Studies have also been made of the botanical composition of the plots both through visual surveys and by looking at the percentage contribution to the hay made by the various species. The most recent comprehensive surveys of botanical composition, PARKCOMPIC, made just before the first cut, were done annually between 1991 and 2000. See 150th Anniversary Publication for soil pH and a summary of those species comprising at least 10% of herbage, and the total number of species identified on each plot (after Crawley et al, 2005). There are many interactions between fertilizer, manure treatment and pH. Without exception, all the original treatments imposed in 1856 have caused a decline in species number compared to the original sward. In most cases, this is due to changes in soil fertility and annual nutrient inputs and perhaps also the way in which the sward was managed. Numbers of species have decreased, even on the plots given no fertilizers or manures, due to acid deposition. Applying nitrogen as sodium nitrate or ammonion sulphate reduces diversity further, and in the ammonium form also rapidly acidifies the soil, reducing the number of species to one or two, Holcus lanatus (Yorkshire Fog) and Anthoxanthum odoratum (Sweet Vernal Grass).
Survey method: From 1991 to 2000, six randomly located quadrats measuring 50cm x 25cm were located within each of the plots in early June, immediately before the first cut. The herbage was cut with scissors to ground level and plant material taken back to the laboratory where it was sorted into species. Samples were oven-dried at 80 °C for 24 hours, after which dry mass was determined for each species. Data in PARKCOMPIC is shown as gm/0.125 m2 for each quadrat and as gm/0.75m2 for the total (ie 6 quadrats).
Further information is given in the Rothamsted Guide to the Classical Experiments 2018 pages 20-30, in Crawley et. al. (2005) and in the Key References listed below.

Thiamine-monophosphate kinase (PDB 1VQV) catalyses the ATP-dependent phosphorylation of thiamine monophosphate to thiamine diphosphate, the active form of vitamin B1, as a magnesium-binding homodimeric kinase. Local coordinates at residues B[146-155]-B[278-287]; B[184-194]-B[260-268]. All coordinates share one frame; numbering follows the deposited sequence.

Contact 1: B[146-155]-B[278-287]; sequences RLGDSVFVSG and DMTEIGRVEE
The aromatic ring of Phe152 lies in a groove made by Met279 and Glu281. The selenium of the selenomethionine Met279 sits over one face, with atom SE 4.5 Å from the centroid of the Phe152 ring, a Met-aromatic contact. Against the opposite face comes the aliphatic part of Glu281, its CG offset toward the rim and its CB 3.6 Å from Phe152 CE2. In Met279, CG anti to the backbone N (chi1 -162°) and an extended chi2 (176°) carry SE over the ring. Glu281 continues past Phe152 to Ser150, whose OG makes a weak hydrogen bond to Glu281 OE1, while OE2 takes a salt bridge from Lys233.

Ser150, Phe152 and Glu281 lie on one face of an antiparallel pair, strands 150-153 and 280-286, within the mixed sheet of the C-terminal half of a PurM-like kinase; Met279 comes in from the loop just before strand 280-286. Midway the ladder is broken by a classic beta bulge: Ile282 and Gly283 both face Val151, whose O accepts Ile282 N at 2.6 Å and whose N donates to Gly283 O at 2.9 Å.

The dataset PKMASSEFF is a survey of plant diversity carried out by Kunin (1998) in 1993 and 1994. He measured plant diversity in 54 transects across the plot boundaries of all plots, except 5, 9-1, 14-1, 18-20, mainly sub-plots 'a' (pH = 7) and 'd' (unlimed). Transects were surveyed in May and June 1993 and May 1994, before the first cut of each year. In each surveyed transect the number of reproductive plants of each species was recorded. See Kunin (1998) in Key References below for full details of survey method and description of transects.
Earlier surveys of the botanical composition of Park Grass were carried out from 1862 to 1976. The dataset PARKCOMP consists of complete botanical analyses, carried out in 1862, 1867, 1872 and 1877, and several more times between 1903 and 1948. No analyses were carried out between 1949 and 1972. Further full botanical analyses were carried out on limited plots between 1973 and 1976. Full details are given by Williams 1978. Samples of plant material were taken from each plot, separated into the different species and weighed. The Open University two letter species codes are also included.
The dataset PARKPARTCOMP contains a much simpler partial analysis of the three main groups of plants - grasses, legumes and other species. These were carried out between 1862 and 1976. Again samples were taken from each plot, separated and then weighed to determine the percentage composition.
Except during 1895-1902, either complete or partial analyses were done in all years between 1874 and 1948 for plots 3 (unmanured), 7 (PKNaMg) and 9 (N2PKNaMg). Full details are given by Williams 1978.
Williams (1978) analysed selected plots between 1973 and 1976, after the sub-division of the Limed (L) and Unlimed (U) plots into a, b, c and d sub-plots. Results for 1975 and 1976 in PARKPARTCOMP still refer to L and U half-plots. The L half-plot is equivalent to the a and b sub-plots, the U half-plot is equivalent to the c and d subplots.
Between 1920 and 1990 visual surveys were made twice a year, before the hay was cut in June and again in the autumn (PARKVISUAL).
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